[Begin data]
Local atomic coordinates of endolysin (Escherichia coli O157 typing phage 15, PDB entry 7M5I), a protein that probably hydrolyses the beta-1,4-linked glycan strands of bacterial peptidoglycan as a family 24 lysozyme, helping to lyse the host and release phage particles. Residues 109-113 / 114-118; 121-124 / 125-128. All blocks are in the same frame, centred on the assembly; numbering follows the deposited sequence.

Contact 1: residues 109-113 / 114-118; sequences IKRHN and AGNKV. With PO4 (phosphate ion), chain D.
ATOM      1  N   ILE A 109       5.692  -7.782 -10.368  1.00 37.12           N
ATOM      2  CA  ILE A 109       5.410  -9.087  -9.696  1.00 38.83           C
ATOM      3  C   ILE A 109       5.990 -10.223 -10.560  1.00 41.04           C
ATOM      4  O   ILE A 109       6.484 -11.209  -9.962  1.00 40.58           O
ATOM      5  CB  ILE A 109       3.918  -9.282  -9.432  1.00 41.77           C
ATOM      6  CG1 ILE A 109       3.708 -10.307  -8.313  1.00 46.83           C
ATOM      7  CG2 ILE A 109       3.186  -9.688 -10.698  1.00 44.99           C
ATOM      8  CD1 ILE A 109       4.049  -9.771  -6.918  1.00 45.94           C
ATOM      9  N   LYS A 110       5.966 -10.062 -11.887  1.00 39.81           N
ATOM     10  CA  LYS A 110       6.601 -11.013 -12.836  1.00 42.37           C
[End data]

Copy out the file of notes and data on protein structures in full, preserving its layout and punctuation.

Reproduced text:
Local atomic coordinates of endolysin (Escherichia coli O157 typing phage 15, PDB entry 7M5I), a protein that probably hydrolyses the beta-1,4-linked glycan strands of bacterial peptidoglycan as a family 24 lysozyme, helping to lyse the host and release phage particles. Residues 109-113 / 114-118; 121-124 / 125-128. All blocks are in the same frame, centred on the assembly; numbering follows the deposited sequence.

Contact 1: residues 109-113 / 114-118; sequences IKRHN and AGNKV. With PO4 (phosphate ion), chain D.
ATOM      1  N   ILE A 109       5.692  -7.782 -10.368  1.00 37.12           N
ATOM      2  CA  ILE A 109       5.410  -9.087  -9.696  1.00 38.83           C
ATOM      3  C   ILE A 109       5.990 -10.223 -10.560  1.00 41.04           C
ATOM      4  O   ILE A 109       6.484 -11.209  -9.962  1.00 40.58           O
ATOM      5  CB  ILE A 109       3.918  -9.282  -9.432  1.00 41.77           C
ATOM      6  CG1 ILE A 109       3.708 -10.307  -8.313  1.00 46.83           C
ATOM      7  CG2 ILE A 109       3.186  -9.688 -10.698  1.00 44.99           C
ATOM      8  CD1 ILE A 109       4.049  -9.771  -6.918  1.00 45.94           C
ATOM      9  N   LYS A 110       5.966 -10.062 -11.887  1.00 39.81           N
ATOM     10  CA  LYS A 110       6.601 -11.013 -12.836  1.00 42.37           C